My grandson Trey along road in Uinta Mountains, Utah
I am camping for the night about 30 feet from the Duchesne River. The quickly flowing river is making that wonderful sound of a rushing stream. I am about 14 miles from my destination tomorrow of Tabiona, Utah.
I have had a great time having my 13 year-old grandson, Trey, along the last three days. It is more fun walking with company, particularly with family, than by yourself. Trey is big for his age and a strong hiker. He is using the outing to meet some requirements for the Backpacking and Hiking Merit Badges for Boy Scouts.
We hiked over the summit at Wolf Creek Pass today, elevation 9485 feet. That is about 5000 feet above the elevation of my starting point in Salt Lake City. It is bit of work pushing the 100 pound cart and myself up miles of 8 percent grades.
We happened upon an interesting camping site yesterday afternoon. The sign on the main road said, “Memorial Monument.” Since, we were in a National Forest and the area has no restrictions on where you can camp, we turned down the short road to a vacant parking lot. We found a flat peice of grassy ground that looked perfect for pitching our tent.
After we picked the spot for our tent, we went over and read the inscription on the granite monument. The monument had been erected by the Janpanese Association of Utah to memorialize Masashi Goto who had crashed near here on July 4, 1929. It appears that he was on something like an around the world flight and died in the crash.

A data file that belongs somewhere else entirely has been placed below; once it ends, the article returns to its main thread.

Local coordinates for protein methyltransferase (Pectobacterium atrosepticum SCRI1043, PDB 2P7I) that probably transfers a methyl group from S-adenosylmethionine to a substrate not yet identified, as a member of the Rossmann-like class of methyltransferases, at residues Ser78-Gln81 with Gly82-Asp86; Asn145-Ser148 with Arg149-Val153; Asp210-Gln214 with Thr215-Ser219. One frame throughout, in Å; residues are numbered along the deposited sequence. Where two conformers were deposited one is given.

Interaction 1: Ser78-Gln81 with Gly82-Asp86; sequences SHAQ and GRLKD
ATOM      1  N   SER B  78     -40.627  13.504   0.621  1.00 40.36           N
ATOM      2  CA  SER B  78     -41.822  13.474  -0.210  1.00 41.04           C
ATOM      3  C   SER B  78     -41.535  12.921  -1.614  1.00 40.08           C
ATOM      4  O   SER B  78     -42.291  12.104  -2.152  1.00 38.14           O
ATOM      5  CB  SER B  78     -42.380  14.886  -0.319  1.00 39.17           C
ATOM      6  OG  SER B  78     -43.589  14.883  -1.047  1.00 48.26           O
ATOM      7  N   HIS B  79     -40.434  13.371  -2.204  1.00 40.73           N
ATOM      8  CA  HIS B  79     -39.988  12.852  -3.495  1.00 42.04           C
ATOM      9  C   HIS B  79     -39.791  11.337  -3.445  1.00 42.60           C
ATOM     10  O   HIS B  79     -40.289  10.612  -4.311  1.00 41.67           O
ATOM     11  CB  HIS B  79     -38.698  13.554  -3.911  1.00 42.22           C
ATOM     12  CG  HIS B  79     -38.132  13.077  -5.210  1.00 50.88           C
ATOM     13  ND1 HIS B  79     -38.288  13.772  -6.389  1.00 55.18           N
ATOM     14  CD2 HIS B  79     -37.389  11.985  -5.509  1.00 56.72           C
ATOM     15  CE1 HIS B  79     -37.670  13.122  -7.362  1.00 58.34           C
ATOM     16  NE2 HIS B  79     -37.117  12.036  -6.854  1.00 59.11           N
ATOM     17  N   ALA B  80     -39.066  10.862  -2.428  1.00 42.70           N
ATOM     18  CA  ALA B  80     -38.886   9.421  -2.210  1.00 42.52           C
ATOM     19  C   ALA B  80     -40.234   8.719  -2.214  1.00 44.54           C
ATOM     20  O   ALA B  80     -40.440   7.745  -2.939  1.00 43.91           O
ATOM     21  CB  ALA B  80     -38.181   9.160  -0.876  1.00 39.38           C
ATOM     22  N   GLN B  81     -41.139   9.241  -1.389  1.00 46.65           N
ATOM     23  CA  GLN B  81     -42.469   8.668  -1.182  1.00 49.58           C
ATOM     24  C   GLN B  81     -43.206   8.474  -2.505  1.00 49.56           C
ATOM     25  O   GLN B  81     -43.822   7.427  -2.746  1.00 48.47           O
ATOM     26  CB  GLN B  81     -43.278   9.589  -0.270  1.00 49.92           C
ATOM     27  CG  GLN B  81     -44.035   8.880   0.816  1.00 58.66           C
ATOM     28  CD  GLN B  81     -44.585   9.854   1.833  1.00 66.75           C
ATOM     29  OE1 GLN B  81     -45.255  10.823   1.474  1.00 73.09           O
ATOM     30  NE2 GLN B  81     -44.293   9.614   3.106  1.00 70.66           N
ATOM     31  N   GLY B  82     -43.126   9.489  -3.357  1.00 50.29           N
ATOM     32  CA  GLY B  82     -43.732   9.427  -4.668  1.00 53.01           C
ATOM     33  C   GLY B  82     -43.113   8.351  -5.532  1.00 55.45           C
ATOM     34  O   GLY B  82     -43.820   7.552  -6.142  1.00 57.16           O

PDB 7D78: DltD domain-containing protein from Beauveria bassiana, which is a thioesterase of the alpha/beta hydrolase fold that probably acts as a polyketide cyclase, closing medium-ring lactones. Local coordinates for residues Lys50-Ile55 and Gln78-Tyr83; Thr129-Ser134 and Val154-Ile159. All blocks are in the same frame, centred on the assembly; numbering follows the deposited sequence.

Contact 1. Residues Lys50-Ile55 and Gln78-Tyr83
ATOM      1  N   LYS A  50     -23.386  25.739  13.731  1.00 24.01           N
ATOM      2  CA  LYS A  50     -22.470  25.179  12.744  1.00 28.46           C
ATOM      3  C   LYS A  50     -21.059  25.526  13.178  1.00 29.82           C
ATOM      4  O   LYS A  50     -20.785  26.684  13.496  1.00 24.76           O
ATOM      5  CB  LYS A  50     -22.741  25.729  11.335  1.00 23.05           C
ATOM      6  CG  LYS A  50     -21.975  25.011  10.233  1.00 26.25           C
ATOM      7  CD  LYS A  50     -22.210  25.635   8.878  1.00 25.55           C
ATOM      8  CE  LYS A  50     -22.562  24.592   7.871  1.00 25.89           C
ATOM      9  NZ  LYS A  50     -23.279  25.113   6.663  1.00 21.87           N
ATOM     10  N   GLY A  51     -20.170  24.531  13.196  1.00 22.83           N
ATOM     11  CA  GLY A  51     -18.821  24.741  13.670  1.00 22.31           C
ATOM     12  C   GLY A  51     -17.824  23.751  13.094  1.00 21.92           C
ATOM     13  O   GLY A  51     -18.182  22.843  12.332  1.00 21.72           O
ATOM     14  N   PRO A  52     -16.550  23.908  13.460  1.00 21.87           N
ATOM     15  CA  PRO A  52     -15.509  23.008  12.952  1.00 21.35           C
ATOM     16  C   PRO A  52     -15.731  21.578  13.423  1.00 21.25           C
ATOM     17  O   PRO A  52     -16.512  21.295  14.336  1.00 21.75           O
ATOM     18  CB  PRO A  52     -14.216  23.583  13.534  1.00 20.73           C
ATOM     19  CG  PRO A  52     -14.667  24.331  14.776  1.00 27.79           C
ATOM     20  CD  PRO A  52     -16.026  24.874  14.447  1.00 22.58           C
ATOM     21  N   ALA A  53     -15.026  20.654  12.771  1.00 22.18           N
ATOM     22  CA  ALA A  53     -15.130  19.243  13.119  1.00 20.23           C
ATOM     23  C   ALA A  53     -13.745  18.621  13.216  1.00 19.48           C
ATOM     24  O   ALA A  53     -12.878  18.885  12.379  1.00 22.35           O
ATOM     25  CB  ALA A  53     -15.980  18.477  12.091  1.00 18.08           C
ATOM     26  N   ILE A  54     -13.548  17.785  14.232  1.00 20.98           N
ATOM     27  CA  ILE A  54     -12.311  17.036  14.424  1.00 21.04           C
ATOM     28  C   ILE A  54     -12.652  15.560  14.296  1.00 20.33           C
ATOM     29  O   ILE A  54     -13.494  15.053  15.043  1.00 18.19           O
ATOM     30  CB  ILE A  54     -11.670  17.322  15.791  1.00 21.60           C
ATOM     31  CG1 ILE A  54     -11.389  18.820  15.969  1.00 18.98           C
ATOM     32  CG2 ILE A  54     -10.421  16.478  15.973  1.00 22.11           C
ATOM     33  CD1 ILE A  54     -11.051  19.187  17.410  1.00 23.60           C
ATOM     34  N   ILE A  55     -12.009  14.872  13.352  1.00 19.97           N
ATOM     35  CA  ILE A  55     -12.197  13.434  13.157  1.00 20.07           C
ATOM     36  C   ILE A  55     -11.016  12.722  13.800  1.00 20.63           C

The word “refugee” is usually used meaning a person fleeing large scale violence, leaving their home and fleeing to another country. If a person flees their home to a temperary location inside their own country, they are called an “internally displaced person.” In both cases, the persecution is often based on race, religion or ethnicity.
There are certainly many people around the world suffering as refugees. I feel that it is a blessing to me to know the people of South Sudan who have suffered as refugees. South Sudan is probably on the list of the top ten poorest and most undeveloped countries in the world for people who make those lists after studying such things. The efforts of Southern Sudan Humanitarian to care for orphans and provide for elementary education in the villages is a basic and essential effort in developing a country suffering from poverty and the effects of war. Please sponsor me on my “Thousand Mile Walk” to help. A penny a mile, a dime a mile, or well, whatever you can give will be appreciated.
Video at the Masashi Goto Monument